Friday, 28 December 2012

Two Firsts, over Seattle

The first ever 747, and the first of a new breed - the 747-400, fly in formation over Seattle in September 1988.
We've seen the first flight of the 747, and here's that same airframe, still flying almost 20 years later, but this time it's got company. The conspicuously shiny aeroplane in the foreground is N661US (test registration N401PW - as shown here), which was ultimately delivered to Northwest Airlines in December 1989 and later, in December 2008 to Delta, with whom she still flies, as far as I know. 

Still awake? Very well. Then you might be interested to know that 
N661US was the first of a new breed of 747 - the 747-400, which these days is by far the most common passenger variant. The most noticeable external difference compared to the prototype is the stretched upper cabin, but from a distance you're more likely to notice the upturned winglets on the end of the wings of 400 models. These increased the range of the 400 variant by ~3% and also allowed for higher cruising altitudes. How exciting. 

Two jumbos in the same picture is pretty special, but this shot is special for another reason, and that's the scenery. This is Seattle! In the foreground you can see our shudderingly unlovely waterfront, dominated by the Alaska viaduct, and the downtown towers just behind that. To the mid-left is South Lake Union, now home to's vast campus, and snaking noisily through the middle of the picture is I-5. Just beyond that, Capitol Hill, where I currently live. In September of 1988, however, I was six years old, and 5000 miles to the right. Good times.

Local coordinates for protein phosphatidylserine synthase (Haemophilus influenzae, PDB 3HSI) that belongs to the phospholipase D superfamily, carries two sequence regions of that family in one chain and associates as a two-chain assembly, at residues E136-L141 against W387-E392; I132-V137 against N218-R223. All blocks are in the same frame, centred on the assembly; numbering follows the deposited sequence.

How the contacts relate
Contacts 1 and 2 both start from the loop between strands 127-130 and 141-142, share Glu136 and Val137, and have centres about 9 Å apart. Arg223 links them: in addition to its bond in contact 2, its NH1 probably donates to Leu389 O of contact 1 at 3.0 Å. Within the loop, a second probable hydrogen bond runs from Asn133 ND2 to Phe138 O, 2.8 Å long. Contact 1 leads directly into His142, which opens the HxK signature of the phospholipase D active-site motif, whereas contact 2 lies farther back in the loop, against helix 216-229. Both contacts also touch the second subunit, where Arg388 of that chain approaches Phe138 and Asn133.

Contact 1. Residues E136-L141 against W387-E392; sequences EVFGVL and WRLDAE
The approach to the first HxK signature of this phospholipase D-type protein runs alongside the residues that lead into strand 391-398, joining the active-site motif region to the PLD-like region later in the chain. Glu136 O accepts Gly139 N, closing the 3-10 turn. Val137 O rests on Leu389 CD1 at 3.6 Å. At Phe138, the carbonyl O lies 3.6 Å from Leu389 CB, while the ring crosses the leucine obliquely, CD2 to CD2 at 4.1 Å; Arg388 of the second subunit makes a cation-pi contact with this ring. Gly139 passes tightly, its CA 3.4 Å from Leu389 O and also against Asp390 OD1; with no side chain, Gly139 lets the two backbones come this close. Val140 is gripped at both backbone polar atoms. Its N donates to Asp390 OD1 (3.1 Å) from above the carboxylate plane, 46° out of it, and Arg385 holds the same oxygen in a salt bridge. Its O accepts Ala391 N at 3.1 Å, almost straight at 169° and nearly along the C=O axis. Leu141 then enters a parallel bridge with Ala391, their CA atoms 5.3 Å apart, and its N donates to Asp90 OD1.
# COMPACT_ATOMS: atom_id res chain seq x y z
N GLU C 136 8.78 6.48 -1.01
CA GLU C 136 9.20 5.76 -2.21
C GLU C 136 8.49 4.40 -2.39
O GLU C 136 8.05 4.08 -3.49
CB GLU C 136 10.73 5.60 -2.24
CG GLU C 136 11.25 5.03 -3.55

This picture was part of a collection of several 8x10in prints I found in a junk shop near Seattle, and I haven't done much to it. After scanning, adjustments were limited to dust and scratches removal (pretty standard) and minor brightness tweaks to bring out the planes, which in the original print were slightly silhouetted against the bright sky. I also increased the contrast of the buildings in the background, and boosted the saturation of the blue sky at the top of the image.

Looking through various published pictures,
 I have found an image similar to this (same flight, different framing) credited to Boeing photographer Ken Dejarlais. Whether this particular image was taken by Dejarlais I don't know.

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